Specialist In Representing Scrap Metal Dealers
Recently the police have been targeting scrap metal dealers, as a result of pressure being put upon the police by organisations such as BT and British Rail.
There are concerns that the investigations are based upon a fallacy. The police have taken a view that for example, British Telecom cable can never legitimately be within the public domain and must always be the property of BT.
This is not a correct interpretation of the law.
Based upon this fallacy the police have carried out covert investigations into scrap metal dealers. They have sent undercover police officers to dealers to pose as customers. The police attempt to create a course of dealing and after they have done so they then take in what they believe would be suspicious items to try to ascertain whether first of all employees of scrap metal dealers would buy the same on behalf of the company and secondly, whether the directors or managers of the company would buy or would agree to this purchase.
The police have recorded what was said during the course of these transactions and the police have collated the same as evidence.
The manner in which these investigations were carried out is questionable because generally in criminal law it is not permissible for investigating authorities to create a crime and then investigate it, but leaving that to one side it is right to say that in some cases employees of companies have misbehaved.
In some cases managers and directors of companies have sought to protect their employees by inadvertently taking the blame for matters which are not either within their knowledge or within their responsibility. It is essential therefore that if any companies are investigated in connection with this enquiry or similar they should urgently seek legal advice.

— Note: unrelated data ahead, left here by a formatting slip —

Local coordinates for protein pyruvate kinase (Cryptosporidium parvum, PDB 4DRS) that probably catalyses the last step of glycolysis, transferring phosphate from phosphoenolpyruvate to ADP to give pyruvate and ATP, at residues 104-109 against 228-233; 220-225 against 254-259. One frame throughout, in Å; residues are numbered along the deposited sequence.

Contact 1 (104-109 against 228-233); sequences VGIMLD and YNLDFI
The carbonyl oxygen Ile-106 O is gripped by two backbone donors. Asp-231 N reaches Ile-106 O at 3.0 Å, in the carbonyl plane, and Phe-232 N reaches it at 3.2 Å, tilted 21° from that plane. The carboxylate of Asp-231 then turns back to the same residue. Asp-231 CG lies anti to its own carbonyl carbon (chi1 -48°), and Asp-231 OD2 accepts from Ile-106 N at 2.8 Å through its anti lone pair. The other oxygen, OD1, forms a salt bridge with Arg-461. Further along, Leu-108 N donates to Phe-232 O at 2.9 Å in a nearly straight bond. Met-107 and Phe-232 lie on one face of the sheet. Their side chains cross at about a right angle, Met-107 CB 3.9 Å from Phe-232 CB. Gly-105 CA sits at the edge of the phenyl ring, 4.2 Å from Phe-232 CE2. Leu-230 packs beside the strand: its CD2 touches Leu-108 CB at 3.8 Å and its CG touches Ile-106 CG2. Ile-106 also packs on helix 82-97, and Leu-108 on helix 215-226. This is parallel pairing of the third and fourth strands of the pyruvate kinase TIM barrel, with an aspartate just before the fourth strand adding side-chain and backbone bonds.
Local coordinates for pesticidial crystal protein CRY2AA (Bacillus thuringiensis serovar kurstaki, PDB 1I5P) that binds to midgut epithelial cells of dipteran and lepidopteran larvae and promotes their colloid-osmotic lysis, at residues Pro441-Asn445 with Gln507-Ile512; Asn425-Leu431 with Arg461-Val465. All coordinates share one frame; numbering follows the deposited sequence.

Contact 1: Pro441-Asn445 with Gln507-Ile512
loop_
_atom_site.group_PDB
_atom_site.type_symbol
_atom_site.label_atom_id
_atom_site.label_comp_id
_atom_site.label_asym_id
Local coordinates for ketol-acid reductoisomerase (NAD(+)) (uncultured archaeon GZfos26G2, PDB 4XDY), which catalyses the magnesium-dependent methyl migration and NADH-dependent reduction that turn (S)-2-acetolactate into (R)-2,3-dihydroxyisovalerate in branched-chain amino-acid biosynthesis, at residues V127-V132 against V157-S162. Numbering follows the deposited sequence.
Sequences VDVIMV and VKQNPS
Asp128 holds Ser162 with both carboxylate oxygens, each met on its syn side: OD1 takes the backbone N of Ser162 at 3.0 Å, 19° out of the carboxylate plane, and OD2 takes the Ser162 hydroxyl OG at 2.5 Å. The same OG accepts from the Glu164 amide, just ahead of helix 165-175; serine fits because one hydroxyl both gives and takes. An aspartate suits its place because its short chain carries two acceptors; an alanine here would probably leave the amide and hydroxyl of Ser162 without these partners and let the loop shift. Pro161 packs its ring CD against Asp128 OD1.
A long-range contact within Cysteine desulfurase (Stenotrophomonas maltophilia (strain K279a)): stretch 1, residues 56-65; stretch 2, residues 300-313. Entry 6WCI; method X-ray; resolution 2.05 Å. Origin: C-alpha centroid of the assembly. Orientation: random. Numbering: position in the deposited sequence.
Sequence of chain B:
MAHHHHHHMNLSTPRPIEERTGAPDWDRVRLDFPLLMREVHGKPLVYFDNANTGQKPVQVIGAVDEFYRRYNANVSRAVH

It would of course be best if they were to seek advice from a specialist.
The consequences for a company of being convicted of a crime relating to systemised handling of stolen goods i.e. converting stolen cable for cash, or systemised money laundering i.e. converting illegal property into legal property, are devastating. The presumption would be that all assets and all transactions carried out within the preceding six years were as a result of illegal activity unless the company can prove otherwise.
They would during such an investigation have to identify the source of and the legitimacy of all payments into their bank account and all payments out whether they be cash or otherwise. Quite apart from the cost of carrying out this transaction the consequences of failing could be devastating. To suggest that the result would be bankruptcy and imprisonment would not be understating the problem.
We are hugely experienced, capable and have an outstanding track record of success. If you are involved in an Inland Revenue tax fraud investigation, please contact our Regulatory & White Collar Crime defence team as soon as possible.